5 apps for group video calls WhatsApp adds a new privacy feature. Chesnot / Getty Images Tired of getting added to random WhatsApp groups from strangers? Good news.WhatsApp’s latest changes give you control over groups you engage with on the messaging app. Instead of being added to a group without your consent, the app now lets you decide who can add you to a group, WhatsApp said in a blog post Wednesday.Now you can choose who can add you to a group: nobody, just your contacts or anyone. Users can find the new feature through Settings > Account > Privacy > Groups. If you’ve enabled restricted access, you’ll get a private message from anyone who tries to add you to a group with the invite link. The invite link will stay active for three days.Some WhatsApp users have long been frustrated with the problem of random group adds. They’ll now have more control over the messages they receive. “These new privacy settings will begin rolling out to some users starting today and will be available worldwide in the coming weeks to those using the latest version of WhatsApp,” the company said. Mobile Share your voice Privacy WhatsApp 1:10 Now playing: Watch this: Tags 0 Post a comment
Shraddha Kapoor and Prabhas in SaahoBollywood actress Shraddha Kapoor, who has done stunts in Tiger Shroff’s Baaghi, is gearing up to return in yet another action-packed avatar in Prabhas’ Saaho and the new posters offer a glimpse of her look.Shraddha Kapoor, who made her acting debut with Teen Patti in 2010, has starred in over 15 movies in the last 10 years. She has essayed a variety of roles in these movies and proved herself to be a versatile actress. She currently has three big-ticket projects like Saaho, Chhichhore and Street Dancer in her kitty.With Saaho inching closer to its release date, the makers have been teasing the viewers with a new poster every day. After tweeting a romantic poster, they have now shared a few action posters. “Breathtaking action like you’ve never seen before! Witness India’s biggest action thriller this August. #Saaho releasing worldwide on 30.08.2019,” UV Creations tweeted. Shraddha Kapoor’s action packed avatar in SaahoTwitterIn the latest posters, Shraddha Kapoor looks absolutely wondrous as she personifies the term ‘iron-willed’. Holding a gun in her hand which is firmly directed at the goons, she stuns in a simple black formal shirt, pants and boots. In another poster, she is seen shooting along with Prabhas at the baddies. The poster also has glass flying all over her in a deep blue-green background.This poster shows that Saaho is synonymous with high-end action and nerve-wracking plot. Shraddha, who is playing a cop in the film, looks as diverse as she is with her roles and seems to be nailing it. The poster already has fans going berserk over her new badass avatar.Saaho is a big-budget action film and sure is a movie to look out for! While Prabhas looks every bit of a fierce heartthrob, Shraddha is killing it with her oomph factor.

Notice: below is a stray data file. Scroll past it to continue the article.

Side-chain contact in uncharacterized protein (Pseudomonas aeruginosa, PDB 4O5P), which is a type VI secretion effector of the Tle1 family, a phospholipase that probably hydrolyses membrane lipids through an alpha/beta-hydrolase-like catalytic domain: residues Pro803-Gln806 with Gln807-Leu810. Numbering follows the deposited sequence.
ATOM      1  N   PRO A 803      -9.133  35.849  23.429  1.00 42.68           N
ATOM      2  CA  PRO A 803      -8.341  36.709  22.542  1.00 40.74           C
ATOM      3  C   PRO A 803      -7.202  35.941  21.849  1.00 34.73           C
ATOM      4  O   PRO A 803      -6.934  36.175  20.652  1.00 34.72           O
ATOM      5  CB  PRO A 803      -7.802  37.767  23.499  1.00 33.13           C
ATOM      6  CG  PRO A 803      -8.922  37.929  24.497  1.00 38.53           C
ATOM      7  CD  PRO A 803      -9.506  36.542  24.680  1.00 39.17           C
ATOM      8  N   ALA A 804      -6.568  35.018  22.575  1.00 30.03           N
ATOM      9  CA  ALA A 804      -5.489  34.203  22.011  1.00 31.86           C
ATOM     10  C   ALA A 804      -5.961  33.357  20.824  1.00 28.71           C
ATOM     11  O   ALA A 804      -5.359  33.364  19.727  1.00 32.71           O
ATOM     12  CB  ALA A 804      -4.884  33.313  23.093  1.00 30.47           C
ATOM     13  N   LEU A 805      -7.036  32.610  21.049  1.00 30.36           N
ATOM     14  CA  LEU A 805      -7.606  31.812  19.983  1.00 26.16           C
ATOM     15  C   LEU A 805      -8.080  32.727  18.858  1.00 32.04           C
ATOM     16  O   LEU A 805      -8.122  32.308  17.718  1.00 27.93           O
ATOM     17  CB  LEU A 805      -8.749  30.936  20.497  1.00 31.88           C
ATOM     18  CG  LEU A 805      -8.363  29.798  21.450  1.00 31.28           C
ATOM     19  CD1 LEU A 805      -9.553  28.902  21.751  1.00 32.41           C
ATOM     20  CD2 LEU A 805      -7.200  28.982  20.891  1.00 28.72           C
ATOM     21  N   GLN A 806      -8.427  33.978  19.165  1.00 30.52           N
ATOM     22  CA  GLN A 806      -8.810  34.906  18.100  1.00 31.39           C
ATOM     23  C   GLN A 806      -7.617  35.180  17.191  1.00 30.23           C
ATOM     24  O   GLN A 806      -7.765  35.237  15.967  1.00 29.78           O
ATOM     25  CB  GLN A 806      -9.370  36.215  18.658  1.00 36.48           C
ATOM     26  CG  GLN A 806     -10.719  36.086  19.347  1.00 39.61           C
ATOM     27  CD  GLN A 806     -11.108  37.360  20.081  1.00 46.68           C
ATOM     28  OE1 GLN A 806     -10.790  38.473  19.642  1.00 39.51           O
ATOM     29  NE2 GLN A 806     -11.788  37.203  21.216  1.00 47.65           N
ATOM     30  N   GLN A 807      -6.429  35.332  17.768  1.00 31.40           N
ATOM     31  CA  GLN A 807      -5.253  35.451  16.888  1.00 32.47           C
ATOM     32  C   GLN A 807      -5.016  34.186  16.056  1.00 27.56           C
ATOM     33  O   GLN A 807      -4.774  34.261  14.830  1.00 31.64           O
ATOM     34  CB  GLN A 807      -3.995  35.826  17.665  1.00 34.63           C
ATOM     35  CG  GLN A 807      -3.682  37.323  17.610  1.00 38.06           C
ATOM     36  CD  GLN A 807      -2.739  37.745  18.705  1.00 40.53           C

A young man allegedly tried to burn his wife to death at Gopalpur village in Chauhali upazila in Sirajganj on Tuesday over a family feud, reports news agency UNB.With 40 per cent burns on her body, Sonia Khatun, 24, wife of Jahangir Hossain of the village under Enayetpur police station, is now fighting for her life at hospital.Quoting locals, Rashedul Islam, officer-in-charge of the police station, said Sonia was married off to loom labourer Jahangir around five years back.Since their marriage, the couple used to quarrel over trivial matters.Jahangir called his wife to a lane by Enayetpur senior madrasah at noon and set her afire pouring kerosene on her, leaving her critically injured.Hearing her screams, locals rescued Sonia and took her to Yunus Ali Medical College Hospital.Meanwhile, a case was filed in this connection. Police were trying to arrest the accused, the OC added.